Myth #4 – There is Nowhere to Charge

Here is a screenshot from the U.S. Department of Energy website’s Electric Vehicle Charging Station interactive map showing charging stations in the Green Energy Times readership area:


Visit that site ( to zoom in on your area. Also, try PlugShare’s website ( to see facility details on their interactive map.

  • While most of the East Coast in general is well-covered, there are some areas in the Northeast that need more public charging stations.

  • Generally urban areas and their suburbs are well-supplied.

Myth #5: EVs are Worse for the Environment Than Gas Cars Because of Battery Manufacturing

  • While some studies show that making a typical EV can create more carbon pollution than making a gasoline car due to the additional energy required to manufacture batteries, over the lifetime of the vehicle total greenhouse gas (GHG) emissions associated with manufacturing, charging, and driving an EV are typically lower than those associated with a gasoline car. That’s because EVs have zero tailpipe emissions and are responsible for significantly fewer GHG emissions during many years of operation.

  • This is especially true for residents of ME, NH, NY & VT where electricity is from 57% to 100% GHG-free sources (see Busted Myth #1, above)

  • An exhaustive study by Ford and the University of Michigan further assessed the differences between sedan, SUV and pickup truck vehicle types also differentiating between Internal Combustion (ICE) Hybrid Electric (HEV) and Battery Electric (BEV) powertrain types.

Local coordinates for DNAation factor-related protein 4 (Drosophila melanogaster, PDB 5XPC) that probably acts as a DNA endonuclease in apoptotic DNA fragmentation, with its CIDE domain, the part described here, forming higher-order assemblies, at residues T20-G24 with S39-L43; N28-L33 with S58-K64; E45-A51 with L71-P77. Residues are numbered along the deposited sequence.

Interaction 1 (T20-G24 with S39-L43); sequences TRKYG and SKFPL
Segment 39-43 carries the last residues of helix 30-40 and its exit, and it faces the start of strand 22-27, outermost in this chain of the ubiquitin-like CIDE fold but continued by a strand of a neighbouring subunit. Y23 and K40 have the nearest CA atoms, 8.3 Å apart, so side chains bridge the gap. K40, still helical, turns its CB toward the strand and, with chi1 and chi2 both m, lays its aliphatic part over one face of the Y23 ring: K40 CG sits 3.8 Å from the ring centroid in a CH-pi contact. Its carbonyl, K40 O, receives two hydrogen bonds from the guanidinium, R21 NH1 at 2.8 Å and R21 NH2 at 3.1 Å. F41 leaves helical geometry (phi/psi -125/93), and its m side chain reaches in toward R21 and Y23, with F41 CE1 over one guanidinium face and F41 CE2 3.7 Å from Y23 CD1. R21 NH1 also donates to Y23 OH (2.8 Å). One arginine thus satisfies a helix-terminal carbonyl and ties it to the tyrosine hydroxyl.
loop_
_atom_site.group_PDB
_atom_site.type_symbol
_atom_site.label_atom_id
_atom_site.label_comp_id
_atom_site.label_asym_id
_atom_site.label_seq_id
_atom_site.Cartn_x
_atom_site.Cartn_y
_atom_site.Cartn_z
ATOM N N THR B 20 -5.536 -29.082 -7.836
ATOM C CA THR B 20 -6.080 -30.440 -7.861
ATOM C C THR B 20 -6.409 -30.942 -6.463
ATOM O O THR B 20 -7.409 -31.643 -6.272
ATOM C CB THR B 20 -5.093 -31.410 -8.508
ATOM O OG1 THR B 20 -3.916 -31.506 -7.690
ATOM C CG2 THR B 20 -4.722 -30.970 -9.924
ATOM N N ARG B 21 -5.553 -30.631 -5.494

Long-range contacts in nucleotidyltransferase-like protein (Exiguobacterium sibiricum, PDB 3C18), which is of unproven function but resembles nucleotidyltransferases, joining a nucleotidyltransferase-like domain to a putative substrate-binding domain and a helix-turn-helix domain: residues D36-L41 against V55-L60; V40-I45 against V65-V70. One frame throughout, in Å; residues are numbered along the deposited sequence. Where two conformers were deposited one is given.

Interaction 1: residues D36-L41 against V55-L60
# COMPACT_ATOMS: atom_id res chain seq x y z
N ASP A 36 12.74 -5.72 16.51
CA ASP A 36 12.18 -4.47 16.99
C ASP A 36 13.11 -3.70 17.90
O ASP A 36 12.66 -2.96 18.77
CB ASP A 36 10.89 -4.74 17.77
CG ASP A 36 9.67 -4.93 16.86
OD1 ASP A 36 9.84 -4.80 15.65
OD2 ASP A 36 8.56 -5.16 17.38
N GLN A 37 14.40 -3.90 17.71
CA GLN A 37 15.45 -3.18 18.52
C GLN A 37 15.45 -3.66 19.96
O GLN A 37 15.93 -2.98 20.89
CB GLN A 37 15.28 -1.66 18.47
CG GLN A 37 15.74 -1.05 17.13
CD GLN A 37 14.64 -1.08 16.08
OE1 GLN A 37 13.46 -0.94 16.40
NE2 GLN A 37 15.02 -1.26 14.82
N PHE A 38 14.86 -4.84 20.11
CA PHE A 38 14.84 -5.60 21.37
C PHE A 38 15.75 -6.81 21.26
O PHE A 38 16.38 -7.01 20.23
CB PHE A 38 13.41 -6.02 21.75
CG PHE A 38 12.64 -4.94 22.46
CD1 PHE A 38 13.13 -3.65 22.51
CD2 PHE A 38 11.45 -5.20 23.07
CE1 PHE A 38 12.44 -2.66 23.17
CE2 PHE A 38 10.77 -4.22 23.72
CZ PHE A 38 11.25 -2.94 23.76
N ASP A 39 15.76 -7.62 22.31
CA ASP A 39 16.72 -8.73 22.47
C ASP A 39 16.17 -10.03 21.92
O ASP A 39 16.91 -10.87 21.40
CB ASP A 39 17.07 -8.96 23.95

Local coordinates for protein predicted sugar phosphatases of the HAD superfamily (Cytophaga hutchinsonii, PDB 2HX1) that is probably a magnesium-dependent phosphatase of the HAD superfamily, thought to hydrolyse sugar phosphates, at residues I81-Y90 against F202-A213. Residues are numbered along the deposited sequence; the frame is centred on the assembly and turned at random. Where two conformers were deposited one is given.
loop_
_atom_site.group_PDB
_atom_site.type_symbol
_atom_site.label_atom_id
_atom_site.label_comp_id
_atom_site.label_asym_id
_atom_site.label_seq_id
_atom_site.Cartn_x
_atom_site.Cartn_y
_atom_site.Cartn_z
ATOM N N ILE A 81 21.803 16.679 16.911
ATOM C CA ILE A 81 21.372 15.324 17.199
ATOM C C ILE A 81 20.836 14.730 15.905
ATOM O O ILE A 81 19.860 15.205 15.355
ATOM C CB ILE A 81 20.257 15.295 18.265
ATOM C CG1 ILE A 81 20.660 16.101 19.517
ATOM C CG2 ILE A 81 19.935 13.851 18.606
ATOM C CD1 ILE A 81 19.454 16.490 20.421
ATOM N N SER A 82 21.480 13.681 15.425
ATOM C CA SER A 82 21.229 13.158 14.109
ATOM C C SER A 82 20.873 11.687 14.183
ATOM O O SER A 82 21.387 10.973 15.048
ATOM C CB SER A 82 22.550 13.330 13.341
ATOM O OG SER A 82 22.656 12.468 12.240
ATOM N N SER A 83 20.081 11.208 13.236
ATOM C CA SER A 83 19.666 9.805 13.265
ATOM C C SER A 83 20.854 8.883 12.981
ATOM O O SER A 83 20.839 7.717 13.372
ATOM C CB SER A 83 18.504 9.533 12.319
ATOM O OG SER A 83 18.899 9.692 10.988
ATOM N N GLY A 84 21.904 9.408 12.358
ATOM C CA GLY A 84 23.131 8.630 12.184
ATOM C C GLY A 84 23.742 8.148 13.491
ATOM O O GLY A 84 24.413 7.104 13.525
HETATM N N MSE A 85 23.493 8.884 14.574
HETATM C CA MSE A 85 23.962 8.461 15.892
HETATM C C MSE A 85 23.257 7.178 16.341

Myth, # 6: EVs Are Not as Safe as Gas-Engine Cars

While Teslas and other electric vehicles catching fire do make the headlines, this may be primarily due to their novelty.

  • A recent Forbes article (link HERE) summarized the points about fire danger succinctly:
    • Gas-engine and plug-in hybrid cars are more likely to catch fire than EVs
    • EV fires are, however, more difficult to manage and extinguish
  • Crash tests reveal that EVs are at least as safe as others. Two EVs earned IIHS safety awards.
  • Additionally, an updated analysis of insurance data shows injury claims are substantially less frequent for EVs than gas-engine cars.

Hopefully, these myths have been laid to rest. Because there is such a wide variety of electric and plug-in hybrid vehicles to choose from, in both the new and used car markets, readers are encouraged to research models they are interested in to assess their suitability, reliability, and availability. Right now, thanks to Covid and the associated chip shortage, it is a vehicle seller’s market, so you may want to put off a purchase until supply rebounds. It is not too early, however, to start researching the best alternatives available to you.

After a career in data product management, Martin Wahl has worked in biofuels since 2006, currently with Lee Enterprises Consulting, a large bio-economy consulting group. Dividing his time between California and New Hampshire, he serves on Corte Madera, California’s Climate Action Committee and is a Newfound Lake Region Association member.